New long-range policies drive financial update
July 16, 2013
By Peter Clark
City Finance Director Diane Marcotte laid out strategies to secure the city’s long-term financial standings during a council work session June 10.
Marcotte addressed policies by which the city sets the budget in part one of a two-part discussion. Though she said she remained sure that the general fund was strong, she wanted her department to educate the council about building the budget and introduce the possibility of revising budgetary policies.
“The fund balance in our general fund is strong,” she said in a private interview. Still, she said improvements could be made. “There are lots of ways of getting there. It’s just working with the council and seeing what would be their preferred approach.”
Since city budget policies had not been updated since 2002, Marcotte said many finance practices could help the policies remain relevant in the current economic environment.
“These financial policies determine how the council spends its money,” Marcotte said. “The policies are a series of components that aid in the financial sustainability of the city. We are looking long range at our services and what we need to provide, and then have the council discuss those things out here.”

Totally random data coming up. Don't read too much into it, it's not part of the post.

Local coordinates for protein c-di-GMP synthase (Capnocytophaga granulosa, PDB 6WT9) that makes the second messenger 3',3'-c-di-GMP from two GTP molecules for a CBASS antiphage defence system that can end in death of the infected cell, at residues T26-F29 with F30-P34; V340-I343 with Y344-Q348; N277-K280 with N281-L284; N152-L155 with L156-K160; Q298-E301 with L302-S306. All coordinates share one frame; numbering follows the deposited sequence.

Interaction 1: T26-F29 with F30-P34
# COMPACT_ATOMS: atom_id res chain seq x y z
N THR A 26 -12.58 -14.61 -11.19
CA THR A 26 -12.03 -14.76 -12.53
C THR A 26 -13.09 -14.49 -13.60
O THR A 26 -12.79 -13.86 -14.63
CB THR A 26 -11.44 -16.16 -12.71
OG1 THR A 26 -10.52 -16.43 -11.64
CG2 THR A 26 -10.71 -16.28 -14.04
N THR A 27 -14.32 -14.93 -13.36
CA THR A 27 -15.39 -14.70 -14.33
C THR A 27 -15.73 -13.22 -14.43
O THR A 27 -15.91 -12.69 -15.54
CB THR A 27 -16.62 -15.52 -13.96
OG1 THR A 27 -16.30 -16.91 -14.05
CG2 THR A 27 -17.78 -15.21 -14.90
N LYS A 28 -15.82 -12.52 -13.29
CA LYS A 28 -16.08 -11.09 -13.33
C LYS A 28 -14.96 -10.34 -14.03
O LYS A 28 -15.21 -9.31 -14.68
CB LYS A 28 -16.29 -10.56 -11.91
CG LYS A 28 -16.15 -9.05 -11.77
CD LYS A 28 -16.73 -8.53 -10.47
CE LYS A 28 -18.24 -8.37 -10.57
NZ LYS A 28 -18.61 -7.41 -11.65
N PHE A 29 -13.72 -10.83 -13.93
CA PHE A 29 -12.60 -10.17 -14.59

Since the last policy changes happened 11 years ago, only a few of the council members had been present for a financial revision of this nature.
“A lot of the council had not been through it before,” she said about the financial update briefing. “Now, they have this broader-based knowledge to ask questions against.”
The first half of Marcotte’s report offered a detailed overview of the financial position at the end of Dec. 12, 2012.
“At the end of 2012, assets of the city of Issaquah exceeded its liabilities by approximately $620 million,” the report read. “Of this amount, $29 million may be used to meet the city’s ongoing obligations to citizens and creditors. The city’s total debt decreased by $4 million during calendar year 2012.”
The revised summary of significant budgetary policies lists the standards by which the Finance Department hopes to lead the city’s budgetary practices.
“As a comprehensive business plan, the budget should provide the following critical elements: public policies, financial plan, operations guide and communications with the public,” it reads.
Marcotte said updates to the policies were not dramatic, but necessary to keep the city’s finances in step with modern practices.
“A lot of it’s common sense: don’t spend one-time money to create a new program, set up a rainy day fund, etc.,” Marcotte said about the new policies. “A lot of it is really cleaning things up.”